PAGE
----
WASHINGTON—With oil profits at record levels and consumer anger mounting over high gasoline prices, politicians in Washington are talking again about a windfall profits tax.
It wasn't really successful the last time it was tried—in the `80s—but even so, the United States is hardly the only country that's weighing the move. Russia, Venezuela, Ecuador, Nigeria and others are scrambling to seize some of the oil sector's record earnings through new taxes on production, exports or profits.
This week, with oil companies poised to report steep first-quarter profits and oil trading at $72 to $75 per 42-gallon barrel, both Democrats and Republicans are calling anew for a windfall profits tax.
President Jimmy Carter proposed a windfall profits tax in 1979 that took effect in 1980 as part of a compromise that deregulated much of the energy sector. The tax ranged from 30 to 70 percent, depending on the price of crude oil, and stayed in place through much of Ronald Reagan's presidency. He eliminated the tax in 1988 amid low oil prices.
The nonpartisan Congressional Research Service and independent economists have studied the windfall profits tax and concluded that it discouraged investment in domestic oil production. Oil companies went abroad to find oil profits that wouldn't be taxed so heavily.
"It had the effect that any economist would have told you. To believe the laws of economic gravity have changed over time is wrong," said Jerry Taylor, a senior fellow at the Cato Institute, a libertarian research center in Washington.
If a windfall profits tax were enacted now, it would discourage investment in exploration and production at a time when such investment is needed most, Taylor said.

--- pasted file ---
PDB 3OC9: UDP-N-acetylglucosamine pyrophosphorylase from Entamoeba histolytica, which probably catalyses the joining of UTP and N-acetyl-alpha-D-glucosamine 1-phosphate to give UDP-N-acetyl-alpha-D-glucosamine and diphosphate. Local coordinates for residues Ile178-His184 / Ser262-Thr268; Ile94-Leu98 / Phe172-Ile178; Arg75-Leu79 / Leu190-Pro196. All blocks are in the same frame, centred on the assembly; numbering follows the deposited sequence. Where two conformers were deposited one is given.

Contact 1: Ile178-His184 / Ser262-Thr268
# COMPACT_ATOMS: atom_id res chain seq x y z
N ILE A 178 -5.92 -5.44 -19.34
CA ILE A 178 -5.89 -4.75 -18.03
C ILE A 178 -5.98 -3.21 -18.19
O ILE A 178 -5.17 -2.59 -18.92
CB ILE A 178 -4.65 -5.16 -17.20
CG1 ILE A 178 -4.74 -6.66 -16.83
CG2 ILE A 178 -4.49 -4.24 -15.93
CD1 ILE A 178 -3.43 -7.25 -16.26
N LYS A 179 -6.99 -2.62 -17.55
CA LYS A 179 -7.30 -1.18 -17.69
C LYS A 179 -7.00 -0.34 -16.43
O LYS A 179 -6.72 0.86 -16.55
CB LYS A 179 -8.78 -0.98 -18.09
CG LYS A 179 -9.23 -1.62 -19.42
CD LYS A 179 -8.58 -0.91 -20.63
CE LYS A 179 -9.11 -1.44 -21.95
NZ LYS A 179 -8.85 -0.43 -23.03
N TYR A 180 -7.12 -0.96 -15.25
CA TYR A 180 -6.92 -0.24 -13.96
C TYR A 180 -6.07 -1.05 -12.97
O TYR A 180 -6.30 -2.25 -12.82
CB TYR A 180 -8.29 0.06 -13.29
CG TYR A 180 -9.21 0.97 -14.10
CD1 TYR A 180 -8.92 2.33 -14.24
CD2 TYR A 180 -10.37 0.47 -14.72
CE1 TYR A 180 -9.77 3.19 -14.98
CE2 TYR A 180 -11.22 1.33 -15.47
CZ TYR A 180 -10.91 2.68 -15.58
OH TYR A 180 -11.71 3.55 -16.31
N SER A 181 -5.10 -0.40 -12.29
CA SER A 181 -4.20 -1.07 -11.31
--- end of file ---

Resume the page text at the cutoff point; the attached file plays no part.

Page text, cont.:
That's a view the Bush administration shares.
"It's a failed command-and-control approach of the past. We have seen that approach tried," White House spokesman Scott McClellan said Tuesday.
But Americans are fuming over gasoline prices that average $2.91 per gallon nationwide. They want someone to blame, and good market economics doesn't necessarily make good politics.
Defenders of an excess profits tax, such as Sen. Byron Dorgan, D-N.D., argue that oil companies are reaping an unearned windfall as markets drive the price of oil sky-high. Tax that windfall after crude oil passes a certain price, say $40 or $50 per barrel, and give it back to consumers—especially those with low incomes—in the name of social justice, they argue. Sen. Judd Gregg, R-N.H., the chairman of the Senate Budget Committee, backs one such plan to lower energy costs for the elderly and poor.
Adding to pressure for a new profits tax is anger over reports that former Exxon Mobil Chairman Lee Raymond received a retirement compensation package valued at $400 million. That's enough to buy almost 5.5 million barrels of oil at $73 a barrel.
"There ought to be a windfall profit tax on him," said Sen. Barbara Boxer, D-Calif.
Lawmakers called for a profits tax last year after Hurricanes Katrina and Rita drove up oil prices. But that call, along with congressional grilling of oil executives, never got beyond rhetoric.
Now, with fuel prices climbing again, the call is sounding once more, and this time an unlikely voice has joined the choir. Sen. Arlen Specter of Pennsylvania, the influential Republican chairman of the Senate Judiciary Committee, said Monday that a profits tax was worth considering.
The oil industry vows to fight any return to a windfall profits tax.
"It was a mistake then, and it is still a bad idea. It drained $79 billion from the industry and reduced the rate of return for producing oil in this country," said John Felmy, chief economist for the American Petroleum Institute, the trade association for the big oil companies.
Felmy said "there is no windfall" and that oil profits "are properly used" to reinvest in exploration and to pay dividends to shareholders.
(c) 2006, Knight Ridder/Tribune Information Services.
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